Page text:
Around our house, we make an effort to eat healthy. Organic, clean ingredients, limited amounts of grass fed this & wild caught that are all part of the program. Just when we felt we had a handle on it… another wrinkle cropped up. Thanks to Mark Ruffalo & his recent movie “Dark Waters” we felt compelled to research what is the healthiest material for pots and pans.
Dark Waters & PFOA’s
In 2019, Mark Ruffalo starred in “Dark Waters.” It chronicles the true story of attorney Robert Bilott’s decades long legal action against Dupont, 3M and others.
In 2017, Bilott won a $617 million dollar settlement from Dupont on behalf of 3500 plaintiffs. Dupont was found guilty of operating a chemical plant that contaminated drinking water with PFOA. PFOA is a toxic chemical used in the production of Teflon.
While they were aware of the dangers of PFOA, Dupont chose to continue its use in manufacturing.
Long term studies concluded that PFOA is linked to a number of illnesses. These include immune system disruption & multiple forms of cancer.
To this day, Bilott litigates ongoing class action lawsuits with 3M and other corporations for their use of PFOA in products.
How common was PFOA in manufacturing?
According to Bilott’s complaint, studies currently suggest that PFOA is present in the blood stream of roughly 98% of Americans. That’s mind boggling!
The problem with Teflon & Non Stick Pots & Pans
Everyone loves the convenience of non-stick cookware. For years teflon was the standard. Minus the butter and oil, omelettes simply slid out of the skillet. To create this unique surface, Teflon was manufactured with PFOA’s.
Ultimately, Dupont was found liable. Years of contaminating the water near their plant in West Virginia resulted in thousands of long term illness & death. The EPA forced Dupont to phase out PFOA use for Teflon, in 2013.
New Versions of Non-stick pans
After 2013, a second generation of non-stick pans came to market. This time Dupont used “short chain” PFAS molecules; a derivative of PFOA’s.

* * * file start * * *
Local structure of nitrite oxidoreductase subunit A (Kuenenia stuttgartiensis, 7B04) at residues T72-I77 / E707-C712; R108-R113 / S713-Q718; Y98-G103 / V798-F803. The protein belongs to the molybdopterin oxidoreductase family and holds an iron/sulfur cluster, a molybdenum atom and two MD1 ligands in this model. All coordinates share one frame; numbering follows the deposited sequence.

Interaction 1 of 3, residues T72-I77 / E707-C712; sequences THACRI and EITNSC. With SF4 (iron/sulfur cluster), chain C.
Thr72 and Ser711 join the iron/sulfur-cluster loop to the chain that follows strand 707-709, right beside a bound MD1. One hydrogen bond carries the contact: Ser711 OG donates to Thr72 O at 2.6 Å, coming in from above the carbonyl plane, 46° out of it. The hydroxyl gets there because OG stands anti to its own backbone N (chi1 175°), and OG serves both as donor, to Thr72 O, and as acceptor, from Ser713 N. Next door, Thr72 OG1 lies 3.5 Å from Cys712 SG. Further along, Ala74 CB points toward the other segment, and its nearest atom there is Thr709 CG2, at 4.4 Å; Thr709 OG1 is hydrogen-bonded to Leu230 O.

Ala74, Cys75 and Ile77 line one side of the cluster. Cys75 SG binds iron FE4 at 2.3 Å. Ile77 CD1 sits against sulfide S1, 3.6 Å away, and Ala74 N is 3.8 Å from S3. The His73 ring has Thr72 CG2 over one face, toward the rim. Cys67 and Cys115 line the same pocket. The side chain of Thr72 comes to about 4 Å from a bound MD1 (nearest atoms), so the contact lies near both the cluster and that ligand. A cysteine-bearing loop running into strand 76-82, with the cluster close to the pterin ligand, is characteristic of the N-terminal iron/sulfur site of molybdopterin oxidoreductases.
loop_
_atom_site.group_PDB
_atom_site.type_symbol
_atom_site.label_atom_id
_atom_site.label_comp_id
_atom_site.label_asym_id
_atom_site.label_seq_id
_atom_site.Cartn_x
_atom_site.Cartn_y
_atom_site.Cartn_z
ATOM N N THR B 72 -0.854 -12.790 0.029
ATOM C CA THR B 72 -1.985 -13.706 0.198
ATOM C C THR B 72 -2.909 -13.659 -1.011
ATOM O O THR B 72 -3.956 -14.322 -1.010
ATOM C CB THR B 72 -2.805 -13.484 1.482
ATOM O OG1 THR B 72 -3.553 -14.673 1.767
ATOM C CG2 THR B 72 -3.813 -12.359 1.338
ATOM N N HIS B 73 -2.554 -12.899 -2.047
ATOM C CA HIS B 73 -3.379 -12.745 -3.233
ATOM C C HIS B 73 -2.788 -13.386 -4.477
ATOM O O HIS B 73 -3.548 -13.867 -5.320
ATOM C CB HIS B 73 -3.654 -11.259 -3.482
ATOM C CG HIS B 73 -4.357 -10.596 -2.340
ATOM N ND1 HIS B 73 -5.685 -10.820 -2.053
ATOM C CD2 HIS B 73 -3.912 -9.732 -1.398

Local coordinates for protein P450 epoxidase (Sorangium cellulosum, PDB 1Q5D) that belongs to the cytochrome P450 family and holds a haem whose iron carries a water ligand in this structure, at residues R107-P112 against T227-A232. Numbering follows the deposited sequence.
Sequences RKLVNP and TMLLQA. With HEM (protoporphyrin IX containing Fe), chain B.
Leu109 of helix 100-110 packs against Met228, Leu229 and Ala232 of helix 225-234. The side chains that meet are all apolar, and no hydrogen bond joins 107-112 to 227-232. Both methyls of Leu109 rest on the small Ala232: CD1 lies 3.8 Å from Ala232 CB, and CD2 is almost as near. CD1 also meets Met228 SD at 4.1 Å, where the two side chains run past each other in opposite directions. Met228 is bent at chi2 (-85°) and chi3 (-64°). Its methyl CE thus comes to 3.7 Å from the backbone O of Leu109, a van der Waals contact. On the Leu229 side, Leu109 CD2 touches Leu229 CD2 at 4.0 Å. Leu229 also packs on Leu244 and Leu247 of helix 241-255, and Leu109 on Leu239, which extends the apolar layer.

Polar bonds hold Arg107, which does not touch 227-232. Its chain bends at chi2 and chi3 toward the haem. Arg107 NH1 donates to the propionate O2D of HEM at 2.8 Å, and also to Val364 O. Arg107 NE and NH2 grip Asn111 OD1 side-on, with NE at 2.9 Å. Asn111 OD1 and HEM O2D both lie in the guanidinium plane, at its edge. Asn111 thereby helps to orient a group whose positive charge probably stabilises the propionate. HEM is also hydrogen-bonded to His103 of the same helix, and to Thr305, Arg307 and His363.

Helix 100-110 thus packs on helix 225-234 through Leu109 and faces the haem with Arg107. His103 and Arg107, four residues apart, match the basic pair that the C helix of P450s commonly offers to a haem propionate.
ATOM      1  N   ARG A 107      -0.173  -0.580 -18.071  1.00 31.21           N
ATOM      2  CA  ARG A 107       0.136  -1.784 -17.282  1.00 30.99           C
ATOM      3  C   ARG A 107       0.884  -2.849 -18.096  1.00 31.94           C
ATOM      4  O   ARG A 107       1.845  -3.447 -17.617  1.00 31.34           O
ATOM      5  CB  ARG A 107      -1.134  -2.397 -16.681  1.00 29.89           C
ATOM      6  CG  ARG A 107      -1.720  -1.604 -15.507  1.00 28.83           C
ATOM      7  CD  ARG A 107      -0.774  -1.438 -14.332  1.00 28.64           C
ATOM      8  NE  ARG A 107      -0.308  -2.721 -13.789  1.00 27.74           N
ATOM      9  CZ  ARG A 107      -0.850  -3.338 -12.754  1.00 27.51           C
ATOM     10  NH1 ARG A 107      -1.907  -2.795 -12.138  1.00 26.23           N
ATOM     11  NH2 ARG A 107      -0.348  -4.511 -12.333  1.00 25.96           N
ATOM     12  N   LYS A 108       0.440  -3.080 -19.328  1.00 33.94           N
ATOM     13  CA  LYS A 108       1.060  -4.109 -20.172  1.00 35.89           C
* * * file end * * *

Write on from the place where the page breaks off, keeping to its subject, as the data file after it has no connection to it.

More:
Dr. Philippe Grandjean, a professor of environmental health at Harvard wasn’t buying it
”…there just isn’t enough information to know how short chain PFASs interact in the body, or if they’re safe. Do we really want to keep exposing the population to potentially toxic chemicals? [Do we] …simply wait for the scientists to find statistically convincing evidence that they are toxic?”
If you still have a teflon pan from 2013, get rid of it!
For years, the residents near the Dupont plant in West Virginia ingested large doses of PFOA in their drinking water.
Still, small amounts of PFOA & PFAS can leach from non-stick pans. This creates a health risk. Overheating the pan, scratches or age allow those chemicals to make their way into your food.
How much is too much? There’s no need to roll the dice…
What is the healthiest material for Pots & Pans?
Fortunately there are safe, reliable options to avoid PFOA’s or PFAS.
Each of the products below offer safe alternatives that should compliment your cooking needs & lifestyle.
A mix of cookware might be the best solution. Each brand handles the dishes you like to prepare differently.
Also, with proper care, expect a long life cycle from any of the brands we are highlighting.
- With copper or aluminum underneath, stainless steel distributes heat evenly.